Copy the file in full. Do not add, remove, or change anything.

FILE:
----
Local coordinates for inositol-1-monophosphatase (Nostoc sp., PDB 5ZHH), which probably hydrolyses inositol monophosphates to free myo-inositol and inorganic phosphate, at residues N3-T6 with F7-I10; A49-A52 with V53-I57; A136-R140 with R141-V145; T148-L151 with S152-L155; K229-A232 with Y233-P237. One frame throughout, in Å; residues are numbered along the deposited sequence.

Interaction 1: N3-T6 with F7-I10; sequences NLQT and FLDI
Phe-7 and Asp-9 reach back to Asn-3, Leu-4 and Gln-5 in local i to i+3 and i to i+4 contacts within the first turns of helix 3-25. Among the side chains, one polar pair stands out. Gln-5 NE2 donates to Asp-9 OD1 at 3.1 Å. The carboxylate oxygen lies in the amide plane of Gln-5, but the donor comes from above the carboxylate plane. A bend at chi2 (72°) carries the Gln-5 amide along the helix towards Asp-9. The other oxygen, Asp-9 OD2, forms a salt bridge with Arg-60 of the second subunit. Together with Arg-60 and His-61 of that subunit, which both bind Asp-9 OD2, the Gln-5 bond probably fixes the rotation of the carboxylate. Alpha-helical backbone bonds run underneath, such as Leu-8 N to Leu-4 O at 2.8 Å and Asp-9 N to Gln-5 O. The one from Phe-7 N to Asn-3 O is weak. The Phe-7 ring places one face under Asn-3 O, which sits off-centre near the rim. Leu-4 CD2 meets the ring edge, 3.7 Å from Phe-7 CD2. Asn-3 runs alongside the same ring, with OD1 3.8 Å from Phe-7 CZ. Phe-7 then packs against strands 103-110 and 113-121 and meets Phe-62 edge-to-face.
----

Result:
Local coordinates for inositol-1-monophosphatase (Nostoc sp., PDB 5ZHH), which probably hydrolyses inositol monophosphates to free myo-inositol and inorganic phosphate, at residues N3-T6 with F7-I10; A49-A52 with V53-I57; A136-R140 with R141-V145; T148-L151 with S152-L155; K229-A232 with Y233-P237. One frame throughout, in Å; residues are numbered along the deposited sequence.

Interaction 1: N3-T6 with F7-I10; sequences NLQT and FLDI
Phe-7 and Asp-9 reach back to Asn-3, Leu-4 and Gln-5 in local i to i+3 and i to i+4 contacts within the first turns of helix 3-25. Among the side chains, one polar pair stands out. Gln-5 NE2 donates to Asp-9 OD1 at 3.1 Å. The carboxylate oxygen lies in the amide plane of Gln-5, but the donor comes from above the carboxylate plane. A bend at chi2 (72°) carries the Gln-5 amide along the helix towards Asp-9. The other oxygen, Asp-9 OD2, forms a salt bridge with Arg-60 of the second subunit. Together with Arg-60 and His-61 of that subunit, which both bind Asp-9 OD2, the Gln-5 bond probably fixes the rotation of the carboxylate. Alpha-helical backbone bonds run underneath, such as Leu-8 N to Leu-4 O at 2.8 Å and Asp-9 N to Gln-5 O. The one from Phe-7 N to Asn-3 O is weak. The Phe-7 ring places one face under Asn-3 O, which sits off-centre near the rim. Leu-4 CD2 meets the ring edge, 3.7 Å from Phe-7 CD2. Asn-3 runs alongside the same ring, with OD1 3.8 Å from Phe-7 CZ. Phe-7 then packs against strands 103-110 and 113-121 and meets Phe-62 edge-to-face.